Demand for beef remains on a steady decline. There are many reasons for this, some rational (convenience, price, consistency, cheaper alternatives) and some not. In the nonsensical column fall the "philosophical" reasons that make some consumers feel it is "wrong" to eat beef.
Probably the silliest is that eating beef "destroys the rain forest." This idea stems from the fact that South American rain forest is often cleared to create pasture (or it becomes pasture after the fragile rainforest soil has been exhausted by cropping).
Actually, only about 1% of the U.S. beef supply comes from South America. Due to Hoof And Mouth disease restrictions, this beef must be cooked and canned. (Argentina was recently declared to have Hoof And Mouth-free areas, but Argentina has no rain forest.)
It Makes Environmental Sense The reality is that if you eat fresh beef, you are not contributing to deforestation. However, you might be helping ease landfill problems.
In the feedlot sector I have essentially evolved as a by-product specialist, and philosophically feel very good about it. I do a great deal of work for feedlots near major metropolitan areas where fibrous foods and industrial by-products would create major disposal problems.
Instead, we've taken such items as whey, coffee grounds, candy, cardboard, onions, beet tops, chili powder, peanut hulls, potato waste, various fruit pomace products, as well as the usual brewery and bakery waste ingredients, and incorporated them into useful cattle rations.
Of course, not all cattle are fed by-products. Most are fed grain. With many well-meaning people, this is another bone of contention. Many urbanites genuinely believe this takes grain away from starving people in Third World countries.
Once again, this is not consistent with reality. USDA Secretary Dan Glickman recently requested that 20% of our cropland be put into the Conservation Reserve Program; in other words, taken out of production. The current domestic farm crisis stems from the fact that the world is awash in grain.
Earlier this year, I did some work in China. Years ago, China had food shortages. Today, through the privatization of agriculture, China has surpluses.
During my China visit, the wheat harvest was so large they didn't know what to do with it. Storage was inadequate to keep it for domestic use, and transportation was inadequate for export. Cattle feeding was being considered as an option.
But not all cattle in China are fed grain. As in the U.S., by-products come into play. China has an enormous cow herd that is maintained to dispose of billions of tons of rice and wheat straw. This material would otherwise have to be burned, thus creating an environmental problem.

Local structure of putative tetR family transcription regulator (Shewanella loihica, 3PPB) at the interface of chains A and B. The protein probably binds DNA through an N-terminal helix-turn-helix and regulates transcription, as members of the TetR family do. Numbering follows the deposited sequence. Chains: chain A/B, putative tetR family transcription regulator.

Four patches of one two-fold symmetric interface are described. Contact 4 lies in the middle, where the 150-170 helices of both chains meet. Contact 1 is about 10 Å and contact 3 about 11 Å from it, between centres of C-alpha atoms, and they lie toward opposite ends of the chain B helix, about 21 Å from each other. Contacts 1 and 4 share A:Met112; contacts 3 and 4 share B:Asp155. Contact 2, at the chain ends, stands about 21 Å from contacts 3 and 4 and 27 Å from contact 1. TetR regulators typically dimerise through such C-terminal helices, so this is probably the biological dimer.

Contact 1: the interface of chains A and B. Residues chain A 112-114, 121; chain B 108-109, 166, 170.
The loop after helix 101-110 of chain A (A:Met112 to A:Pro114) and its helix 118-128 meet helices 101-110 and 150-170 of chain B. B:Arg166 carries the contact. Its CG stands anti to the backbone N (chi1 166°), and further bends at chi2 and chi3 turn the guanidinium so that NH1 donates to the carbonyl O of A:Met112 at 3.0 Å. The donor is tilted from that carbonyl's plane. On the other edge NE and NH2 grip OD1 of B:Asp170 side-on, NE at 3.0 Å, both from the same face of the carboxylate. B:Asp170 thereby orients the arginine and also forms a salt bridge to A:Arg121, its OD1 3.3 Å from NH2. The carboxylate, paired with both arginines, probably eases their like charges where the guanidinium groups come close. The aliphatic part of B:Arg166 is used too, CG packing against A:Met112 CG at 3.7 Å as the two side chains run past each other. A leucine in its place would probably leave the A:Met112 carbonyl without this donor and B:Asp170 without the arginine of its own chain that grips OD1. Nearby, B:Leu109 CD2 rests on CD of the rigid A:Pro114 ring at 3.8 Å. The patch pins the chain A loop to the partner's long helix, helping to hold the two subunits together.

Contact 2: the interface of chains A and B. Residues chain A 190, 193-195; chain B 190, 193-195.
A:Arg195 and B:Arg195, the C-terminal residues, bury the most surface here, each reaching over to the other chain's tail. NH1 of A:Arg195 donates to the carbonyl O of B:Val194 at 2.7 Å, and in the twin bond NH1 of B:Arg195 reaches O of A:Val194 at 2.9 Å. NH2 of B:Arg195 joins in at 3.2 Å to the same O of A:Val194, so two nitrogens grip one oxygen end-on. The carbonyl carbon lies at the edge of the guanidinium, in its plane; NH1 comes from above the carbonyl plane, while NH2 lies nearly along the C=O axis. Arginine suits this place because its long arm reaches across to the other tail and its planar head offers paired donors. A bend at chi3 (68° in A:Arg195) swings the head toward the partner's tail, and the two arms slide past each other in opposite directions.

Once again, teaching the Chinese how to treat the straw (with ammonia) made me feel good to be part of the cattle industry. The fact is that cattle, when managed properly, can have a positive impact on the environment.
Misunderstanding Within Our Ranks Many folks within our own industry do not truly understand why we feed grain to feedlot cattle. Many cattlemen believe grain is fed to enhance the flavor of beef. Not true. Grain is fed to decrease the cost of gain. Grain contains much more energy than forages.
As a crude example, feed conversions on grain run about 7.5:1. At a current cost of about $80/ton, the feed cost of gain would be about 30 cents/lb. (this excludes interest, vet expense, etc.). If we fed hay, the conversion would be more on the order of about 20:1. At $60/ton, the cost of gain on paper would be twice as much (about 60 cents/lb.). In reality, it would be even higher than that.
The reason is the cattle on grain would gain roughly 3 lbs./day. The cattle on hay, no more than 1 lb./day. In essence, it would take three times as long, and thus we would have three times as much interest and yardage expense (as well as more exposure for death loss).
This brings us to the fallacy that some people tell us we should "grass fatten" our cattle. On good quality grass, cattle can gain from 1.25 to 1.75 lbs./day - but only for about five months out of the year (during the growing season). During winter in most areas, those cattle would stand still or even lose weight. Instead of 150 days in the feedlot on a grain diet, grass fattening would take two to three years.
It also means we would have to cut down on the cow herd, to make room for the slaughter cattle that are usually hauled off as calves or yearlings. The bottom line is that if we went to "grass fattening" we would only be able to produce 30 to 40% as much beef as we do today.
The fact is that grain feeding is not an extravagant practice of an affluent nation. It is a practical, efficient method of production that increases the supply of beef, while decreasing the cost.
ITEM: On page 27 of the December issue, Dr. David Steffen responds to my October column on "polio." He states that the lack of response to oral thiamine may be due to sulfate toxicity. He further states the symptoms and pathology are similar.
This is incorrect. The symptoms are substantially different. Only the pathology is similar. Dietary thiamine is not prophylactic for true polioencephalomalacia, and can occur on well balanced rations. Sulfate toxicity requires contamination or formulation error.